Internet jargon explained


FTTP – Fibre-to-the-Premises – When we see the term ‘full fibre’ or ‘real fibre’ this is usually referring to a specific type of fibre optic technology where you have fibre all the way into your premises from the exchange. This is the fastest type of broadband technology available and is being built across the UK to deliver and support the next generation of the internet. Its currently capable of delivery up to 10 times faster than a traditional fibre (FTTC) connection, and in future will be up to 100 times and more.

FTTC – Fibre-to-the-Cabinet – Traditional fibre broadband that is delivered using a mixture of copper and fibre optic cable uses this type of technology. This is commonplace and has been the dominant technology for the last decade or so. This has now become unreliable and is not capable of delivering the increasing amounts of speed and data the common household and businesses now consume.

Ultrafast / Gigabit Broadband – This is a next generation broadband connection (which we are offering) that can offer a connection of 1 Gigabit per second (1Gbps or 1Gb/s). We are offering this to all customers with a variety of packages on offer to choose from.

ADSL/ADSL2+ – Asymmetric Digital Subscriber Line – This is an old broadband technology that has been here since the start of broadband (just after dial-up internet). It does not use any fibre optic cable and instead uses only copper cable. Its only capable of delivering a maximum of 24Mbps and is commonplace is rural areas where fibre or fibre/copper mixtures have not historically been able to reach. This is what we are here to change!

ISP – Internet Service Provider – That’s us! Internet Service Providers are companies that offer access to a broadband connection to consumers and businesses.

MAC Address – Media Access Control address – This is a unique address found on almost all devices that connect to the internet or a network. Laptops, computers, mobile phones, routers, printers and much more all have one of these to help identify themselves to the internet. Our engineers use information like this when setting up your connection for the first time.

Mbps & Gbps – Megabit and Gigabit per second – This is an abbreviation used to show broadband speed. The higher the number, the faster your broadband speed is capable of. 1000Mbps is the same as 1Gbps. You sometimes will also see this written as Mb/s or Gb/s for ease.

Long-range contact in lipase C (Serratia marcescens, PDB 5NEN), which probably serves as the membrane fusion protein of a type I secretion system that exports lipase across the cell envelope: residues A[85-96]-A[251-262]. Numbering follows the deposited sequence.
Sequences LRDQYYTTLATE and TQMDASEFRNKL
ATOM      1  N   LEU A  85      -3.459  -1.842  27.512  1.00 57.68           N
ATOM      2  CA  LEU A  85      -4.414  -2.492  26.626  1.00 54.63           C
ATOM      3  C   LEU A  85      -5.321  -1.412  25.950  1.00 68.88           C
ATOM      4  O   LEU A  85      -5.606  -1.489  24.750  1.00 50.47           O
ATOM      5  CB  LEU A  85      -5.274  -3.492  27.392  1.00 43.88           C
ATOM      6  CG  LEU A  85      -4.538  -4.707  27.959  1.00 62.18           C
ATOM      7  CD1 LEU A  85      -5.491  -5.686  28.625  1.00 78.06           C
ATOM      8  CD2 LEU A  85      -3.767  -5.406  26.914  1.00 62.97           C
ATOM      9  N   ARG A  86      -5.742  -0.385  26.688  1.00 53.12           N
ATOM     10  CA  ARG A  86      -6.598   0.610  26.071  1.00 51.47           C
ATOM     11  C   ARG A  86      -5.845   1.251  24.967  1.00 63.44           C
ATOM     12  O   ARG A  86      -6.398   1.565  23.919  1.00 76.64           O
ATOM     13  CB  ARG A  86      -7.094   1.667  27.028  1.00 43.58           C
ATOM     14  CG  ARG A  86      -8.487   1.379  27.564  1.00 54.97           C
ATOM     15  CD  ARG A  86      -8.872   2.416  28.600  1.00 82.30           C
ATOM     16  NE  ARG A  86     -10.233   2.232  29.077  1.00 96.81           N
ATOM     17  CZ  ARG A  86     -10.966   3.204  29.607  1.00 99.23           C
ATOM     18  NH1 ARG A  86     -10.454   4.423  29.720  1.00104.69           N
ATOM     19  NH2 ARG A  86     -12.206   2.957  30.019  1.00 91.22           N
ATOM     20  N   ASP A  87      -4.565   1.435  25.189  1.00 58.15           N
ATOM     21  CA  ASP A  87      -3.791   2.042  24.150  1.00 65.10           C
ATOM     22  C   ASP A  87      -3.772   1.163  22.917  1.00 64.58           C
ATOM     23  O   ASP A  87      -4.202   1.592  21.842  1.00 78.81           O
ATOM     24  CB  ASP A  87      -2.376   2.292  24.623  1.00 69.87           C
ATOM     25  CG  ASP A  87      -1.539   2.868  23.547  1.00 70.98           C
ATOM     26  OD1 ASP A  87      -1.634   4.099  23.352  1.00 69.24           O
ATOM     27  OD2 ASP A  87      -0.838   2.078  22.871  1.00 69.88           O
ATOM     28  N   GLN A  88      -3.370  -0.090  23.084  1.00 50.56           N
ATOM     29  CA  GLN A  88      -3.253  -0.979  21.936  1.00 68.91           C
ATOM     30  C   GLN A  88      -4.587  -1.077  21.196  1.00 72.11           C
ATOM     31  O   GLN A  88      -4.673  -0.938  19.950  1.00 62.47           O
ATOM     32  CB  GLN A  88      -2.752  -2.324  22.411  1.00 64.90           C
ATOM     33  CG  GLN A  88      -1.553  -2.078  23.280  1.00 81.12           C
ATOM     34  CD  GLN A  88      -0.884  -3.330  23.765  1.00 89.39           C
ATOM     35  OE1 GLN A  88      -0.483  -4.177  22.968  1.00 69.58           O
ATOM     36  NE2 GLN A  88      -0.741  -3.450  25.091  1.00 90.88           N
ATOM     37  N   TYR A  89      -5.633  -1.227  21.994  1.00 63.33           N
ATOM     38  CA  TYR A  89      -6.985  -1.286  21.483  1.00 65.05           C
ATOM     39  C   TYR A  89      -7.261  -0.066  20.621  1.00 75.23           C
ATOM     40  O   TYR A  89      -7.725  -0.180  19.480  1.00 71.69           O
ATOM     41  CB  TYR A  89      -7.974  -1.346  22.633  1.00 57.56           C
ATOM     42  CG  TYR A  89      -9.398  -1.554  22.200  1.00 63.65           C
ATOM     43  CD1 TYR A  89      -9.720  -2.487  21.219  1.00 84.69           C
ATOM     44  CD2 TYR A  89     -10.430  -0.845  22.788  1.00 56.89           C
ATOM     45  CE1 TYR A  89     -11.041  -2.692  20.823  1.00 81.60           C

Router / Hub – This is small box installed in your home where your home devices all connect too. They often contain a modem (but they are sometimes separate, especially in full fibre installations) that provide access to the internet.

Modem – Not a phrase used by much in the UK as modem have traditionally been installed inside routers. A modem is what provides the connection in your home to the internet. In full fibre installations this is the small box installed on your wall or skirting board near to where the fibre enters your home.


Wi-Fi – The standard technology used around the world to allow wireless devices (such as mobile phones, laptops etc) to connect to the internet without wires. There are different versions of Wi-Fi, and they are getting better all the time. Wi-Fi 5 is commonplace now with Wi-Fi 6 starting to appear in modern routers and devices. It’s backwards compatible so it will always work with older versions.

Digital Telephone / Voice-over-Internet-Protocol – This is how modern phone service is delivered. It uses only your internet connection and does not require any traditional copper line or dedicated phone socket. It plugs into your broadband router and often allow clearer calls and enhanced features. We offer this!

Streaming – Streaming data (usually audio and video) on demand allows customers immediate access to music, films and more without the need to wait to download them first. This is how modern content services like Netflix, BBC iPlayer, Amazon Prime, Spotify, Apple Music and more operate.

VoD – Video on Demand – This is another term used to stream and download videos from content providers. Modern TV services offer this with BBC iPlayer, ITV Hub, All4, My5 and more.


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